Donor hearts in COVID patients linked to lower survival
May 23, 2023 – People who receive a heart transplant from a donor who had active COVID-19 New research has found that heart transplant recipients have a higher risk of dying within 6 months and after 1 year than those who receive hearts from non-Covid patients.
“These early trends should be sufficiently concerning that heart transplant centers should carefully evaluate and continue to weigh the risks/benefits of using hearts from active COVID-19 donors.” Cardiac Therapy at Montefiore Medical Center/Albert Einstein College of Medicine in New York, the statement said.
The study was for online publication on May 17 a Journal of the American College of Cardiology.
A developing problem
COVID can cause early signs of heart disease and heart damage in potential donors. Currently, there is no clear consensus regarding the evaluation and use of COVID-19 donors for heart transplantation.
Previous data two small studies showed similar short-term outcomes in patients who received hearts from donors with COVID and those who did not.
For this analysis, researchers identified 27,862 donors in the United Network for Organ Sharing (UNOS) database between May 2020 and June 2022 who underwent nearly 61,000 highly sensitive and accurate COVID tests.
Donors were considered to be COVID donors if they tested positive at any time during their hospital stay. Active COVID status was given to those who tested positive within 2 days of organ removal, and recently resolved COVID status was given to those who tested positive for the first time but became negative before heart donation.
Of the 1,445 COVID donors, 1,017 were classified as active and 428 were recently resolved. A total of 239 adult heart transplants met the study criteria (150 with active infection and 89 recently resolved).
Heart transplants from active COVID-19 donors were associated with a higher risk death At 6 months and 1 year, compared to heart transplantationtion not from a COVID donor.
Mortality rates at 6 months and 1 year were 13.8% and 23.2%, respectively, for those who received active COVID-19 donor hearts, compared with 7 and 9.2%, respectively, for those who received non-COVID-19 donor hearts.
The 6-month and 1-year mortality rates were similar for heart transplants from recently recovered and non-COVID donors.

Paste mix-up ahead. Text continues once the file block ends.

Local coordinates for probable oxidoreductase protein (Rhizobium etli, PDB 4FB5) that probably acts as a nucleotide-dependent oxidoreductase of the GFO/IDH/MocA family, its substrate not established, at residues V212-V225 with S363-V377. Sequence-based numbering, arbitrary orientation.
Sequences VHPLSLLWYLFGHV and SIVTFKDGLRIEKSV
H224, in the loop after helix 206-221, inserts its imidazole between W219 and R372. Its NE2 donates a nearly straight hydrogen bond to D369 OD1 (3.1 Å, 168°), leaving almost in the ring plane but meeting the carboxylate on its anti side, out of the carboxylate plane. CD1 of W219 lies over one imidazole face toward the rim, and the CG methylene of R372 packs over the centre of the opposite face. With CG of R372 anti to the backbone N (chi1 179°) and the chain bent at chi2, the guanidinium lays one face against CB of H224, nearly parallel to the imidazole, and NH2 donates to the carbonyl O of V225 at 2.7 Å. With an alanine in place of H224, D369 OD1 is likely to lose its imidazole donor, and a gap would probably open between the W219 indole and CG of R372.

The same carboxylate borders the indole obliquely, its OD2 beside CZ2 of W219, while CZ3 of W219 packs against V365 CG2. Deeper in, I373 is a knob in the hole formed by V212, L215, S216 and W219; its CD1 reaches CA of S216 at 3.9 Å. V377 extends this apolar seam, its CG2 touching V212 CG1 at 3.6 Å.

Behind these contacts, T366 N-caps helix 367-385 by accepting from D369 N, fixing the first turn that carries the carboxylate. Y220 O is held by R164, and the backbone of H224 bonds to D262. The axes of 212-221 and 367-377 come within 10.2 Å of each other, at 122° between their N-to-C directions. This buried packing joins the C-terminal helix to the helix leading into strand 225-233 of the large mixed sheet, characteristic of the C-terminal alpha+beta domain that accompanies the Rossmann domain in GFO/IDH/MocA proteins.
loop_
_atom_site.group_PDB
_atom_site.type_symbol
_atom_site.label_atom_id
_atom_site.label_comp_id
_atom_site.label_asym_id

It calls for caution and more data
“The current study highlights the importance of ongoing evaluation and the likely need for a more nuanced approach to utilizing the new donor pool,” the researchers said..
“Further studies with a larger number of patients, longer follow-up and more detailed clinical data are needed to assess the outcome of the disease. [heart transplants] From donors infected with COVID-19,” they said.
According to Sean Pinney, MD, chief of cardiology at Mount Sinai Morningside in New York, this “careful analysis warrants caution in accepting hearts from donors with active or recent COVID-19 infection.”
He agrees with the researchers that more research is needed. “Although there appears to be a sign of harm, I do not think it is wise to draw too many conclusions from the data presented. This analysis cannot provide details about the mechanisms that may explain the observed increase in mortality,” Pinney said. .
“It is curious that the evidence of damage does not appear until more than 3 months after transplantation. Furthermore, we do not know the immunization status of these recipients and how vaccination may affect the results,” he said.
Heart transplant programs must continue to carefully weigh the pros and cons of using these donor organs, “keeping in mind that transplant candidates who remain on the list have a very high chance of dying. It is still in their best interest to use an organ carefully selected from a COVID-19 patient,” he said. Pinney.
Alex Reyentovich, MD, medical director of NYU Langone Heart’s heart transplant program, cautioned that the study lacked “granular” data on the amount of virus in the COVID donors.
A donor may have a higher or lower level of the virus, but “this study does not reach that level [detail],” he said.
“THE an active COVID-infected donor is someone none of us would likely hire. But someone with positive COVID test and very low [amount of virus]that’s somebody I think most centers would take,” Reyentovich said.
“Hopefully in the future this will become less of an issue and we can stop making these types of decisions,” he said.